Economy

Urea investment policy will not reduce fertiliser subsidy: Crisil

PTI New Delhi | Updated on May 06, 2013

The Centre’s fertiliser subsidy is unlikely to reduce even after new plants are set up under the urea investment policy because the production cost is expected to shoot up due to high global price of gas, according to credit rating agency Crisil.

The government has received 15 investment proposals for setting up of gas—based urea fertiliser plants in response to the New Investment Policy 2012, under which companies are incentivised to set up new plants and expand existing capacity.

Difference between maximum retail price and the cost of production is given as subsidy to them.

Crisil said: “For the subsidy to reduce, new urea plants need to procure gas at less than $12 per million metric British thermal unit (mmBtu), which appears unlikely.”

Against the backdrop of a sizeable demand—supply gap in natural gas projected over medium term in India, new urea projects will be dependent on imported re—gassified liquefied natural gas (RLNG) as feedstock, it said in a statement.

“At gas costs above $12 per mmBtu, the reimbursement for brown—field projects under the policy will exceed the average import parity price of urea for the last six years, resulting in higher subsidy bill,” Crisil Senior Director Pawan Agarwal said.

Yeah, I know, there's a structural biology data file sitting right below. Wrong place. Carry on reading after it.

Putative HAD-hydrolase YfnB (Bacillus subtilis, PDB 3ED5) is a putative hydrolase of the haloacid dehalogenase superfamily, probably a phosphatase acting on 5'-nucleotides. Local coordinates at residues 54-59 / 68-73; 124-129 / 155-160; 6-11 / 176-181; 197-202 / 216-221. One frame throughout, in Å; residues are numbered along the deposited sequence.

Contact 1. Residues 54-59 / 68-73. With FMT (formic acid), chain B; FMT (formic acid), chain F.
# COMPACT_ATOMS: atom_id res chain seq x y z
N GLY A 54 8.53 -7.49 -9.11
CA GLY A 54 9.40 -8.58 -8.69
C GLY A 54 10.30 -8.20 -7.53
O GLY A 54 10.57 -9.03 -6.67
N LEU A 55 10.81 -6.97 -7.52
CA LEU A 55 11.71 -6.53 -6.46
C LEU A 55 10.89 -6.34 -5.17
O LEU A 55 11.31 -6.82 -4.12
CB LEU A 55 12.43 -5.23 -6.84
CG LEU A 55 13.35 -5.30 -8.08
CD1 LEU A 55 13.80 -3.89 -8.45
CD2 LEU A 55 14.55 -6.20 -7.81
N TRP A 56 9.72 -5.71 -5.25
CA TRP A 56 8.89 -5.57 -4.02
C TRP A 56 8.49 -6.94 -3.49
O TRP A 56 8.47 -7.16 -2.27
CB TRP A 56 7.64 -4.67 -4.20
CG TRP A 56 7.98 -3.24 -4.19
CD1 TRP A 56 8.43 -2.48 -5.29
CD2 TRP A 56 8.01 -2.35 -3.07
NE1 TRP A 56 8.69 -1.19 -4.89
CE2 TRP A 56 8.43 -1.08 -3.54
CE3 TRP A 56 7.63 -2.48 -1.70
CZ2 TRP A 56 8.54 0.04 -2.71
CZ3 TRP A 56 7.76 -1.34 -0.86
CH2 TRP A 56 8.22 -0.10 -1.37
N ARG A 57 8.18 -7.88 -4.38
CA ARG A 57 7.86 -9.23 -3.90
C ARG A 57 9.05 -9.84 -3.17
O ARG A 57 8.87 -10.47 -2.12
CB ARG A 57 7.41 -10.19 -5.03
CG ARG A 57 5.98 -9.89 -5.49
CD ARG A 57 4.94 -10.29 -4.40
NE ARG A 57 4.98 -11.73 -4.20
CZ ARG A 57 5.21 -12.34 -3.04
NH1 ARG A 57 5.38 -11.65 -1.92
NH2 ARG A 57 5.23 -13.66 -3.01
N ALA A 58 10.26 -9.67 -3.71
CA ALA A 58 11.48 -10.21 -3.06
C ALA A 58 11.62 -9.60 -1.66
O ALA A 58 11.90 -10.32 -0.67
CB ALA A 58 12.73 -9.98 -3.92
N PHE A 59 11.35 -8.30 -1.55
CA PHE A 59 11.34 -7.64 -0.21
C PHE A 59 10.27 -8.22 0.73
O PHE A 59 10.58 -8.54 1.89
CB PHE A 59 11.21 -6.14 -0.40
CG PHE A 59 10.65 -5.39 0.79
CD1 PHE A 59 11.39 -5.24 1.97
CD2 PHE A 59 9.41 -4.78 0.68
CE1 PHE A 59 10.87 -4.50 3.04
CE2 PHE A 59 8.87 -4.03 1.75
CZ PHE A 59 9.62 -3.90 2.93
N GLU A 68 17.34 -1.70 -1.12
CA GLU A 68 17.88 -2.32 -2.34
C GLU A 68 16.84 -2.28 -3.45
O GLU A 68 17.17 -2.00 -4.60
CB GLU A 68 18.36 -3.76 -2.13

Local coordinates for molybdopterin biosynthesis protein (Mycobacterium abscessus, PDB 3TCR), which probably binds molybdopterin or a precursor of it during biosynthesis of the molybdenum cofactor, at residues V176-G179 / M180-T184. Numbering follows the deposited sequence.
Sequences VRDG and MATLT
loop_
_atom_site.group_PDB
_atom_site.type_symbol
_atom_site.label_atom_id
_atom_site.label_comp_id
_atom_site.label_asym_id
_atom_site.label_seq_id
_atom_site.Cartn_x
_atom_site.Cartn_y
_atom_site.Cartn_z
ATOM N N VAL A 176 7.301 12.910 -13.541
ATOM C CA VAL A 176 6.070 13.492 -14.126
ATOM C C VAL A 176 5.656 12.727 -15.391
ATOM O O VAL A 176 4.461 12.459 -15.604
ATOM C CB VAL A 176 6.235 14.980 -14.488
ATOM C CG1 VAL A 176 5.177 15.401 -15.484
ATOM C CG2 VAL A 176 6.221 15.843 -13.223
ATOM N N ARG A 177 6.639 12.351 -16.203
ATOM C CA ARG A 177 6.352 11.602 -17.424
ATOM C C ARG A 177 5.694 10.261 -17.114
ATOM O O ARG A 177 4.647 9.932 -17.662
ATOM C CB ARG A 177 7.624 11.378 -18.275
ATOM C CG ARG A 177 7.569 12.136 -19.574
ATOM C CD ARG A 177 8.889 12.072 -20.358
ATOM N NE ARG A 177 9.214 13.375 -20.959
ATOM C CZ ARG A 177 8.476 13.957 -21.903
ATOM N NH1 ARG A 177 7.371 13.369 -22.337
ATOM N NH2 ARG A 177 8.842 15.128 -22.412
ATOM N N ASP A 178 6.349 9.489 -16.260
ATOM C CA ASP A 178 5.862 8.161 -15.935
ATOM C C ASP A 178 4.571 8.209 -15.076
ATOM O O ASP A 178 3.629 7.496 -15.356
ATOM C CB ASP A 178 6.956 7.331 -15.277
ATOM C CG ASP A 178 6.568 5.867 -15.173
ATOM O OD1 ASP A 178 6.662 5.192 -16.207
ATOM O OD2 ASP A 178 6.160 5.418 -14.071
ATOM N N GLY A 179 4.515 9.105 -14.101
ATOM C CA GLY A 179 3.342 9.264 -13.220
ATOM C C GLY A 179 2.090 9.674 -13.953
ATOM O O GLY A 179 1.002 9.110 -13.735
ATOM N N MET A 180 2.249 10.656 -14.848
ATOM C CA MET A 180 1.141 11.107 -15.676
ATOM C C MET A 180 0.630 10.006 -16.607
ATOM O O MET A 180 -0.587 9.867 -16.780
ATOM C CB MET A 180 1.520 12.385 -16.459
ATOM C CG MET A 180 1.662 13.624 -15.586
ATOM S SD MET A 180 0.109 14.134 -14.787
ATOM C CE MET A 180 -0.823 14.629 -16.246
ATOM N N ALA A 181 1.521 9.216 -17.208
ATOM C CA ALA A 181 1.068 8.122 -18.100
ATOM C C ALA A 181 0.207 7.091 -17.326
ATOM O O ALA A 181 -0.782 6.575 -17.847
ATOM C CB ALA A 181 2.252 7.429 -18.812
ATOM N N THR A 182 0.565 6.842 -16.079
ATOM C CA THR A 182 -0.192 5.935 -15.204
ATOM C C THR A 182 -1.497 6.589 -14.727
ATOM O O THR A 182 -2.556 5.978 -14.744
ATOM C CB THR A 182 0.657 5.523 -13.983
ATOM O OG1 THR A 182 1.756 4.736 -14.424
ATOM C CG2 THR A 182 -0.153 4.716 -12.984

This scenario is highly likely as RLNG prices per mmBtu currently range between $18 and $20.

Stating that the government’s subsidy bill will increase as domestic production will be reimbursed at high gas cost, Crisil Senior Director Sudip Sural said, “For all gas prices, reimbursement at the floor price will be inadequate to fully cover operating and financial costs in the initial years, thereby constraining debt servicing ability.”

Crisil believes that players will need strong balance sheets, a proven track record at managing attendant project risks, and free cash flows from existing operations to support debt repayment on expansion projects in the initial years in order to maintain their respective credit risk profiles.

It suggested that the new urea projects will, therefore, require debt— servicing support from existing cash flows in initial years.

However, the Crisil said that the new policy holds potential to invite fresh investments after a gap of more than a decade and could facilitate reduction in India’s import dependence.

The country produces 22 million tonne of urea, against the requirement of 32 million tonne. The rest is imported.

Published on May 06, 2013

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